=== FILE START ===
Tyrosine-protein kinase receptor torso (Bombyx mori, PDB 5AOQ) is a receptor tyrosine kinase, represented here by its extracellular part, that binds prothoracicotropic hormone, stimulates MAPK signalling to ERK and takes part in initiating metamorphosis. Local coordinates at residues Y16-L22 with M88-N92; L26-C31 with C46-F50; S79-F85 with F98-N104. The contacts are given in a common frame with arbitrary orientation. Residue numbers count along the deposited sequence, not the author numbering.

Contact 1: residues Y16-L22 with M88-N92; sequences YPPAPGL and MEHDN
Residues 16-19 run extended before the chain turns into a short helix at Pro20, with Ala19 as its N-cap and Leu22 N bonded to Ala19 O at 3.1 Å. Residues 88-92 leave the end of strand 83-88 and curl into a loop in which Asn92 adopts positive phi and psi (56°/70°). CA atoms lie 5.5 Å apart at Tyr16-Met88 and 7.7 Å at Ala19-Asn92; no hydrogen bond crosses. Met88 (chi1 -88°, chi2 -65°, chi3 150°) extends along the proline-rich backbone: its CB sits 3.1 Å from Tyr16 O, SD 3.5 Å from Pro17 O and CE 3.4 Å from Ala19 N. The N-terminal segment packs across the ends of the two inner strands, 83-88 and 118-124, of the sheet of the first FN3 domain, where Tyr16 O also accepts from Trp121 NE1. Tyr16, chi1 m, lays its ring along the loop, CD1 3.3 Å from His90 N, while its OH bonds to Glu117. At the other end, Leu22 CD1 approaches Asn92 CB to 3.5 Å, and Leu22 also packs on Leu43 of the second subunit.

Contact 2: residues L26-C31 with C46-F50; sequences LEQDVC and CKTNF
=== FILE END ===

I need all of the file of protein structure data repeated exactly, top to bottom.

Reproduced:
Tyrosine-protein kinase receptor torso (Bombyx mori, PDB 5AOQ) is a receptor tyrosine kinase, represented here by its extracellular part, that binds prothoracicotropic hormone, stimulates MAPK signalling to ERK and takes part in initiating metamorphosis. Local coordinates at residues Y16-L22 with M88-N92; L26-C31 with C46-F50; S79-F85 with F98-N104. The contacts are given in a common frame with arbitrary orientation. Residue numbers count along the deposited sequence, not the author numbering.

Contact 1: residues Y16-L22 with M88-N92; sequences YPPAPGL and MEHDN
Residues 16-19 run extended before the chain turns into a short helix at Pro20, with Ala19 as its N-cap and Leu22 N bonded to Ala19 O at 3.1 Å. Residues 88-92 leave the end of strand 83-88 and curl into a loop in which Asn92 adopts positive phi and psi (56°/70°). CA atoms lie 5.5 Å apart at Tyr16-Met88 and 7.7 Å at Ala19-Asn92; no hydrogen bond crosses. Met88 (chi1 -88°, chi2 -65°, chi3 150°) extends along the proline-rich backbone: its CB sits 3.1 Å from Tyr16 O, SD 3.5 Å from Pro17 O and CE 3.4 Å from Ala19 N. The N-terminal segment packs across the ends of the two inner strands, 83-88 and 118-124, of the sheet of the first FN3 domain, where Tyr16 O also accepts from Trp121 NE1. Tyr16, chi1 m, lays its ring along the loop, CD1 3.3 Å from His90 N, while its OH bonds to Glu117. At the other end, Leu22 CD1 approaches Asn92 CB to 3.5 Å, and Leu22 also packs on Leu43 of the second subunit.

Contact 2: residues L26-C31 with C46-F50; sequences LEQDVC and CKTNF